There are also hybrid diapers, which are disposable diapers that are used with cloth diaper covers, but for the purposes of this beginner’s intro, we’ll keep it to all-cloth options.

There are also tiny sub-types like stretchy flats, preflats, etc. but I really suggest investigating those after you learn the basics covered here, so let’s keep going.

What are the Features of Each of the Six Styles of Cloth Diapers?

Now that you know what the six different types of cloth diapers look like, let’s compare them to show some key differences to give you some ideas on which might be perfect for you.

I’m going to break them up into two groups: A) diaper styles that are most often sold with both parts together, and B) the cloth diaper styles most often sold separately, meaning they go under a reusable cloth diaper cover.

A) Cloth Diapers Sold Together as A Whole

All-in-One Diapers

Price-Highest price per diaper.
-Completely soiled at every diaper change, therefore need many.
Adjustability– Difficult to add more absorbency.
-Because the diaper is one piece, can be difficult to adjust to fit all baby shapes and sizes correctly.
Ease of Use-Diaper on, diaper off; just like a disposable during diaper changes. (making them caregiver friendly)
-No stuffing, folding, or additional prep work before changing
Ease of Care-Can’t separate different layers so more difficult to clean and care for
-Take much longer to dry

If you’re considering all-in-ones, you can click here to read all about all-in-one diapers to get the full picture.

All-in-Two Diapers

Price-High per-diaper cost.
Depending on the brand, covers might allow for wiping and reuse so you can purchase fewer covers.
Adjustability-Can add more inserts as needed.
-Usually can use the shell with other styles of diaper inserts as well.
Ease of Use-Inserts must be snapped in before use. Otherwise, diaper changes are like using disposables.
-Must unsnap inserts before washing, which can be unpleasant.
Ease of Care-Must unsnap inserts to clean properly
-Because cover can be separated from inserts, washing is easier, but inserts have plastic snaps which do require some care consideration when washing and drying

If you’re considering all-in-two’s, you can click here to read all about all-in-two diapers to get the full picture.

Pocket Diapers

Price-Mid-range to low price per diaper.
-Completely soiled every diaper change, so need many.
Adjustability-Can add more absorbency, but only up to a point as once pocket is full, adding more will interfere with fit and may cause leaks.
Ease of Use-Inserts must be stuffed inside the pocket before use, this is called “stuffing” your diapers.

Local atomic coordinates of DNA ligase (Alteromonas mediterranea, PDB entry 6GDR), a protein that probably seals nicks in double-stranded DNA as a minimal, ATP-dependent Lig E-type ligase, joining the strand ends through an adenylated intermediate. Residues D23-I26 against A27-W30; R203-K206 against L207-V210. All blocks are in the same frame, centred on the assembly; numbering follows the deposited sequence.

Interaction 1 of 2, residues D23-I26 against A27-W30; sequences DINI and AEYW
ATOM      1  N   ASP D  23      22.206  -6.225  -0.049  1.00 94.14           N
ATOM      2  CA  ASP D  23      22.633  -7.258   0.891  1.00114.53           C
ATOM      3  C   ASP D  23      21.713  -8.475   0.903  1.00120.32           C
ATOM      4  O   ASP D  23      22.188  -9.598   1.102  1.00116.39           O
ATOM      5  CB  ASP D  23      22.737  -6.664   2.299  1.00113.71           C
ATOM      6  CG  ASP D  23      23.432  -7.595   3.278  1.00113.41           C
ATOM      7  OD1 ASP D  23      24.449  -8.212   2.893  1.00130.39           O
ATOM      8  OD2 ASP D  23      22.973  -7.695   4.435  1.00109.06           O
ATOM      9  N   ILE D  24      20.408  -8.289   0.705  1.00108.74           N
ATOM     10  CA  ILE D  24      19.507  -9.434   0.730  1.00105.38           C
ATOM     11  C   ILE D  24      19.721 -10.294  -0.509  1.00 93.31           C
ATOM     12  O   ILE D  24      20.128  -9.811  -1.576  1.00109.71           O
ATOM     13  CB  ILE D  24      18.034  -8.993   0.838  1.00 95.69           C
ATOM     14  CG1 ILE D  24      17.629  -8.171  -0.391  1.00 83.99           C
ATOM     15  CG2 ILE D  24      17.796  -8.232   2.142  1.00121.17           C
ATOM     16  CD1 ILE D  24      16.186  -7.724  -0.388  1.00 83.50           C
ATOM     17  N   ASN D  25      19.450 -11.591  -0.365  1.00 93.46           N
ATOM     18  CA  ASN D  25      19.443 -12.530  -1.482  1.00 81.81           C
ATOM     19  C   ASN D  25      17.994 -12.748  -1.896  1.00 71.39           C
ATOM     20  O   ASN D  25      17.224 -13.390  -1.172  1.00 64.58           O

-Once, pre-stuffed, changes are as easy as disposables.
Ease of Care-Some brands must be unstuffed before washing, which can be icky.

If you’re considering pocket diapers, you can click here to learn more about pocket diapers.

B) Cloth Diapers Sold Without Waterproof Covers

Fitted Diapers

Price– Higher price per diaper.**
–Must be used with a waterproof diaper cover, BUT that cover can most often be wiped and reused several times before being soiled and needing to be changed.
Adjustability-Can add more absorbency, but often don’t need to.
-Easy to adjust the fit using its snaps or Velcro.
Ease of Use** Best style of diapers for overnight, which justifies their cost. Many times, for heavy wetters a hemp fabric fitted diaper will be the diaper that works best overnight.
-Easy to put on, but must be paired with a diaper cover, so diaper changes have two steps.
Ease of Care-Easy to wash, but additional elastics and possibly snaps to care for.

If you’re interested in fitted diapers, you can click here to read all about fitted diapers, or you can click here to learn more about using fitted diapers at night.

Prefold Diapers

Price-Low price per diaper.
-Must be used with a waterproof diaper cover; BUT that cover can most often be wiped and reused several times before being soiled and needing to be changed.
Adjustability– Easily folded to fit any baby and situation and can be paired with any other inserts and boosters as needed.
Ease of Use-High initial learning curve as prefolds must be folded (and possibly pinned in place) under a diaper cover.
Ease of Care– Extremely easy to wash, and can dry quickly when needed in a hurry.

If you’re interested in prefold diapers, you can click here to read a full and in-depth post (with recommendations) all about prefolds to get the full picture.

Flat Diapers

Price-Very low price per diaper, especially is using Flour Sack Towels (FST’s).
-Must be used with a waterproof diaper cover; BUT that cover can most often be wiped and reused several times before being soiled and needing to be changed.
Adjustability– Easily folded to fit any baby and situation and can be paired with other inserts and boosters as needed.
Ease of Use-Highest learning curve; must be folded (and possibly pinned in place) under a diaper cover.
Ease of Care– Very easy to care for. “Washes like an old rag.”

How to Choose The Diaper Style That’s Perfect for You

So, what style of diaper is best for you?
I have an in-depth post about finding the right cloth diaper types for you here, but if you’re just starting your research a good place to start is to ask yourself some basic questions:

  1. Who will be changing your baby?
    Is everyone who might be changing diapers regularly on board with cloth?
    If they are, any style of diaper might work, but if not, getting some diapers that are easy at change time (like All-in-ones, or pocket diapers) may be best.
  2. Is budget your top concern?
    If so, going with a diaper system that’s cheaper overall may be the key.
  3. How often do you plan to wash?